Wednesday, 2 May 2012

Pretendy history books

I've never said "youth is wasted on the young", because I think it's a big load of nonsense.  It's not possible to appreciate the errors of youth, until you've actually lived through it and come, slightly battered, out of the other side.  However, I do think that A-Level History is, on the whole, wasted on the young.

I did  A-Level History.  I didn't particularly want to.  I wanted to do biology, but the timetable constraints were such that I couldn't.  I was quite glad in the end, as biology seemed to consist of the teacher handing out about 47 photocopied pages from an incredibly boring text book and answering inumerable questions on said pages. Not that history was much better.  It was several hours a week of listening to men who liked the sound of their own voices droning on about what I perceived to be utter ephemera to the important stuff in life (like who was going out with whom, and which pubs would let you in with your blatantly forged NUS card).

I went on to study English and had several run-ins with tutors who were historicist literary critics.  I, at the ripe old age of 19, had decided that history had no relevance to literature, and that the people who believed it did were crashing bores, living in the past.  It didn't help that all the historical material on our reading list was drier than whatever desert is the hottest in the world (I didn't much care for geography either).  If I had been told to read the complete works of Philippa Gregory, then I would have had a much deeper understanding of the main players that shaped the past.

Now, I am aged myself, and so history has become interesting.  It happened quite quickly, much more quickly than other switches that mark the passage from youth to experience.  For example, it took several years for me to go from thinking that garden centres were torture devices inflicted on you by your parents, to voluntarily going to the garden centre as a valued part of my leisure time.  I am still in the process of going from Radio 1 to Radio 4 as my default station (at the moment, it depends on my mood).  However, with history, it seemed to me that one day it was BORING, and the next, I couldn't get enough.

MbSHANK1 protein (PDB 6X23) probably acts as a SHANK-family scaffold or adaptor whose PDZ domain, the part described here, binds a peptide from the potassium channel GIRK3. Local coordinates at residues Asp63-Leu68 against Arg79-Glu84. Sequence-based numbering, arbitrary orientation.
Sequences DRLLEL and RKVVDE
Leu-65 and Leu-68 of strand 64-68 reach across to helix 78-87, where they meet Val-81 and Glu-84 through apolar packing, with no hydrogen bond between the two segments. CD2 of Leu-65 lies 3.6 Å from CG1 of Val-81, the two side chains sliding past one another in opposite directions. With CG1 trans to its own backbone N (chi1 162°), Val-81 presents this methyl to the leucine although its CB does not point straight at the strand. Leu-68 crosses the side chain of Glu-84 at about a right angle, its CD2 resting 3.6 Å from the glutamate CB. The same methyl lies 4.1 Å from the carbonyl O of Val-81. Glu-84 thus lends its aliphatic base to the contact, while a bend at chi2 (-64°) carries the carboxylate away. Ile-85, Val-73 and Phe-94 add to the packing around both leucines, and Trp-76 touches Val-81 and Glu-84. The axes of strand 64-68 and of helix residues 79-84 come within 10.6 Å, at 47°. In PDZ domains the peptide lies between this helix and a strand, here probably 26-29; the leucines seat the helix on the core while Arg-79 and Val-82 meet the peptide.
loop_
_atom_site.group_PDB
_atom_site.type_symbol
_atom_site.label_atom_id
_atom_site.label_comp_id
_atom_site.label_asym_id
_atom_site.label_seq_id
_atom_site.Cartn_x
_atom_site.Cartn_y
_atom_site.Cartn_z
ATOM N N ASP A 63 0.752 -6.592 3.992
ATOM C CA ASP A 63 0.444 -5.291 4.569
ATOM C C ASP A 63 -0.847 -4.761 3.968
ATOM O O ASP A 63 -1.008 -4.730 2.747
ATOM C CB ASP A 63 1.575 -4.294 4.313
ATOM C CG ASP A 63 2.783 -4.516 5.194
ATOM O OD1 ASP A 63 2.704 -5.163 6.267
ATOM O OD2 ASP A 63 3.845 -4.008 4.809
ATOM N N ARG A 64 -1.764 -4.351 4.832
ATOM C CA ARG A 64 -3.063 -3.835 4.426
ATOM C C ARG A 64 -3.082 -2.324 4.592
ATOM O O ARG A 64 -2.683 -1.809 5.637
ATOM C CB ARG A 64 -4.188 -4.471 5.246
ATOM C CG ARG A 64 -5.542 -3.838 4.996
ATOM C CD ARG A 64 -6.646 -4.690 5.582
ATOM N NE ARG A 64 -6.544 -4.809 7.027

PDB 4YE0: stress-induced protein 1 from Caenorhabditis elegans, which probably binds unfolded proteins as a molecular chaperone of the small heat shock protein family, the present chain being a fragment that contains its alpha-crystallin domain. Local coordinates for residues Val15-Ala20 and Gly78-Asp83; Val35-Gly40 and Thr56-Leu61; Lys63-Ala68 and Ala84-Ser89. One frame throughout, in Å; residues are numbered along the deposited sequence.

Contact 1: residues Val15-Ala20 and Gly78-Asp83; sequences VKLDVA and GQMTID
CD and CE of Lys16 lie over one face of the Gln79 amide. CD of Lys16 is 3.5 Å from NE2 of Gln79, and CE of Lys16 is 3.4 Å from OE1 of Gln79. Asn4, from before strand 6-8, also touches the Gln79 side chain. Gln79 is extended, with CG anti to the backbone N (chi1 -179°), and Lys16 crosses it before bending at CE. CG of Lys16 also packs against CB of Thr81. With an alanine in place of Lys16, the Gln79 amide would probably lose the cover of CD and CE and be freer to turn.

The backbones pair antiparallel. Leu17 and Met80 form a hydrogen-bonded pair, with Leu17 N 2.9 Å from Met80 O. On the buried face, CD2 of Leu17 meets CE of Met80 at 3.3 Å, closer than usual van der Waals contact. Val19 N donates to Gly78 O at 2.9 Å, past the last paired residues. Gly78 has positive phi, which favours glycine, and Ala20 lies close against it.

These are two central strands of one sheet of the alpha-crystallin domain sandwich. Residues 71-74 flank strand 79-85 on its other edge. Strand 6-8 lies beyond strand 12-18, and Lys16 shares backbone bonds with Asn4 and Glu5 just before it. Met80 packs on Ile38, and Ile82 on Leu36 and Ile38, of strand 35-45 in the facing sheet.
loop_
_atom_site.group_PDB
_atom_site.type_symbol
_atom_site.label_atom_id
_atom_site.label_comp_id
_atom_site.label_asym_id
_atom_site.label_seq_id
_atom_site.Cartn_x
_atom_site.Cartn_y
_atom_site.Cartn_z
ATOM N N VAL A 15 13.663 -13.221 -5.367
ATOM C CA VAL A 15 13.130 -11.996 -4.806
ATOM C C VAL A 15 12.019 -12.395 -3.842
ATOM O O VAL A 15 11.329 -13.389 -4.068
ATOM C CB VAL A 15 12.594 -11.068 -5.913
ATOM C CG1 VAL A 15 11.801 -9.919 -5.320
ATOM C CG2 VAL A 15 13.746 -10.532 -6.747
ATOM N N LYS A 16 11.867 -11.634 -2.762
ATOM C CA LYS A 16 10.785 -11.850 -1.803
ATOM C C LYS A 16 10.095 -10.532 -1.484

So, to the point.  I absolutely LOVED The Time Traveller's Guide to Medieval England by Ian Mortimer when I read it last year.  It's a really clever piece of writing, a guide to what the modern visitor would expect to see in England of the fourteenth century.

So when I saw A Visitor's Companion to Tudor England by Suzannah Lipscomb in The Book People catalogue, I assumed from the title that it would have jumped on the Mortimer bandwagon, and would be the same sort of thing.  I was a little disappointed, as it's not, really.  It's more of a guide book to the stories behind 50 important Tudor buildings or landmarks.  It is interesting, but not quite as interesting as I thought it would be.  However, I notice from looking for the titles on Amazon, that Ian Mortimer has bought out another book, this time relating to Tudor England.  I have been very restrained and not ordered it.  Yet.

I am fully aware that people who have actually studied history would probably look down their noses at all of these books, and huffily point out the smattering of errors which defile the pages.  I would probably do the same if it were my area of expertise.  However, what I like about these books, is that they give a flavour of the past, and are not eyelid-leadeningly dull.  Although, if I'd have read them at 18, I may have thought differently.

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